I have to say that that is what normally happens. However, I read out the group on the selection list that includes Government amendment No. 201. I paused for quite some time, but no Member on either side of the Committee rose to speak. We therefore proceeded to votes. The opportunity to debate the measures has now passed.
On a point of order, Mr. Bayley. My understanding of what has happened here is that clause 71 was voted on and was passed. You sensibly took the view that the Government Members had misunderstood what was happening, so you put the Question again. My point is that that was the Government’s opportunity to move their amendments, but they failed to do so because again, I believe, they misunderstood what was happening.
I understand why the hon. Gentleman is concerned that we have not fully debated this part of the Bill. Committee procedure when amendments are grouped is that we have a debate on the group, and amendments to later clauses are moved formally when we reach the relevant clause. The opportunity to debate the Government amendments to this clause has now passed. Of course, it is possible for hon. Members to debate the matter further on Report, but the opportunity to do so in Committee has passed.
In this case, I do not agree with your ruling. I clearly heard you put the Question to the Committee, and clause 71 was passed. We all know what happened—the Under-Secretary of State misunderstood what was going on, so you sensibly allowed the matter to be reopened. I do not see why you allowed that, but did not allow the Government to properly explain their new clauses and amendments.
Mr. Gibb, I am trying to be fair to all members of the Committee. Normally when the Chairman puts a Question, he says, “As many as are of that opinion say ‘Aye’; to the contrary ‘No’” After the Chairman has heard the “Ayes” and “Noes”, if the outcome is clear to him, he says, “The Ayes have it, the Ayes have it,” or, “The Noes have it, the Noes have it.” On this occasion, for reasons we both understand, the outcome was not clear to me, because it appeared to me that some members of the Committee had misheard the Question I put. I therefore put it again.
I fully understand why the hon. Gentleman is concerned that the opportunity for the Committee to debate these amendments has gone, but I am constrained by the rules of procedure, which require me to deal formally with the Government amendments and new clauses when we reach them.
Before I take any further points of order, let me say that I understand hon. Members’ frustration, but if there is fault on the part of members of the Committee, it is on both sides, because when I called the group for debate, there was a pregnant pause; I waited, but no Member on either side of the Committee rose either to speak to amendments or to ask the Minister to comment on them.
On a point of order, Mr. Bayley. I had no intention of taking part in that debate. I wanted to hear a Minister explain why the Government had tabled the new clauses.
Further to my original point of order, the Question was put and Government Members voted “Aye”. It was only someone outside the Committee who said “No”, drawing attention to the fact that these matters were not properly ordered. I contend that that expression of “No” from outside the Committee was not in order, that clause 71 has therefore been passed, and that the best approach now would be to return to the matter on Report, where the Minister can explain why the new clauses are needed.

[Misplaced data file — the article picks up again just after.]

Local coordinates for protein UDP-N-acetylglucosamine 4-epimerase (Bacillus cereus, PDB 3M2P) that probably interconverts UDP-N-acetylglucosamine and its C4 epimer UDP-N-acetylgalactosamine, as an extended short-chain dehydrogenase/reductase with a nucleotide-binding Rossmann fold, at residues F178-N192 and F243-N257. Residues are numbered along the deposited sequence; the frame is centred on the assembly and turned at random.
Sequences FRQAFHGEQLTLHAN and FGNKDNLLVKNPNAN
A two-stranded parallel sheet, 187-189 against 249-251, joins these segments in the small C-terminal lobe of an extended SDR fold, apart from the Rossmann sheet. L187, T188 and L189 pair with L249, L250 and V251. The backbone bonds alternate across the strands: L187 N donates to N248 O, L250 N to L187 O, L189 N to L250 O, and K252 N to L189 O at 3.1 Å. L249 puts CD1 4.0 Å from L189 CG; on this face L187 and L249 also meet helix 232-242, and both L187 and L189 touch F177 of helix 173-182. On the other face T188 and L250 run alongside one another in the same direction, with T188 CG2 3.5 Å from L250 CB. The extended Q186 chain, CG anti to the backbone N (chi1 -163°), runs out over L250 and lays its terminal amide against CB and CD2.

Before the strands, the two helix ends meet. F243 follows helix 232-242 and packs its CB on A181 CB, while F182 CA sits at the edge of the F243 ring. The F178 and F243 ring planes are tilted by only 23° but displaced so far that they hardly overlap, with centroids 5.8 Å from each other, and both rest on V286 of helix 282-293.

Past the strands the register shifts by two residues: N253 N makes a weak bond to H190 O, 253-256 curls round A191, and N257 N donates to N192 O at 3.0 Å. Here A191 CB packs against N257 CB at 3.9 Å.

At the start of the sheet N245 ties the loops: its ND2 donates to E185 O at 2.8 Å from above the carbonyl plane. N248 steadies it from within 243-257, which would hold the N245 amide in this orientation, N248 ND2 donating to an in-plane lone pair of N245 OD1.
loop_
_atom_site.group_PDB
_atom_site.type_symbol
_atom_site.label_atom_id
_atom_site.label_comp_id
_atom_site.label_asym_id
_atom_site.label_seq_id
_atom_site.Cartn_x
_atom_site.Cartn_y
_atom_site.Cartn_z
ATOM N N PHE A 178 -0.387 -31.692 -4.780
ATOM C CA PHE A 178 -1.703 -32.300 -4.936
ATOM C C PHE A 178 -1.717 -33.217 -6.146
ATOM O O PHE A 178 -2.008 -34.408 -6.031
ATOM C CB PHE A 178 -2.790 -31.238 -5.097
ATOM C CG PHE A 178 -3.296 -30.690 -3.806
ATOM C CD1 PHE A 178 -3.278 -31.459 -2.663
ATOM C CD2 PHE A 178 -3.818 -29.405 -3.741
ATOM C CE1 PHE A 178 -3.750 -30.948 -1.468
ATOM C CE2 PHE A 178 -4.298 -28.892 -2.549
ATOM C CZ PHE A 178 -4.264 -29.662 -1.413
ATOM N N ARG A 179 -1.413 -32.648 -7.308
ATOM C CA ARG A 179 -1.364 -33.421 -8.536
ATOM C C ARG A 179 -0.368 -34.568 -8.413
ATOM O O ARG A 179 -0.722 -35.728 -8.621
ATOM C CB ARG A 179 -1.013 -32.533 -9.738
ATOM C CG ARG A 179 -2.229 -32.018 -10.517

Order. I must answer the points of order that Mr. Gibb has raised.
First, if Opposition Members want the Minister to speak in favour of his amendments but the Minister has decided not to do so, it is incumbent on them to challenge the Minister to explain. That is why I paused. No challenge was made.
Secondly, I do not agree with the hon. Gentleman that the decision was made that clause 71 should stand part of the Bill. If I had felt that that was the decision of the Committee, I would have made it clear by saying, “The Ayes have it, the Ayes have it.” Because there was clearly confusion in the Committee, I waited until members of the Committee were clear on what clause I was putting the Question. When I was satisfied that all members of the Committee were clear, I took the vote.
On the final part of his point of order, the hon. Gentleman is correct: there is the opportunity to pursue these matters on Report. From what I have heard today, I am sure that that will happen. I am certain that Ministers are aware that they will need to make statements and give explanations. They might even want to discuss with Opposition Front Benchers how to structure the debate on Report.
On a point of order, Mr. Bayley. I just want to remind the Committee that on 22 February I wrote to hon. Members explaining the nature of these technical amendments. Of course, I am happy to discuss them in detail on Report.
We will now move on to decision on the amendments. I am pleased to hear the Minister acknowledge that the discussion that is necessary will take place on Report.
Amendments made: No. 201, in clause 74, page 45, line 41, leave out from ‘information’ to end of line 42 and insert—
‘(a) used in reliance on section (Benefit and training information)(1)(a), or
(b) disclosed in reliance on section (Benefit and training information)(1)(b) or (Revenue and Customs information).’.
No. 202, in clause 74, page 46, line 2, leave out ‘for the purposes of that section’ and insert
‘in connection with the exercise of an assessment function of the Secretary of State or a devolved authority’.—[Mr. Lammy.]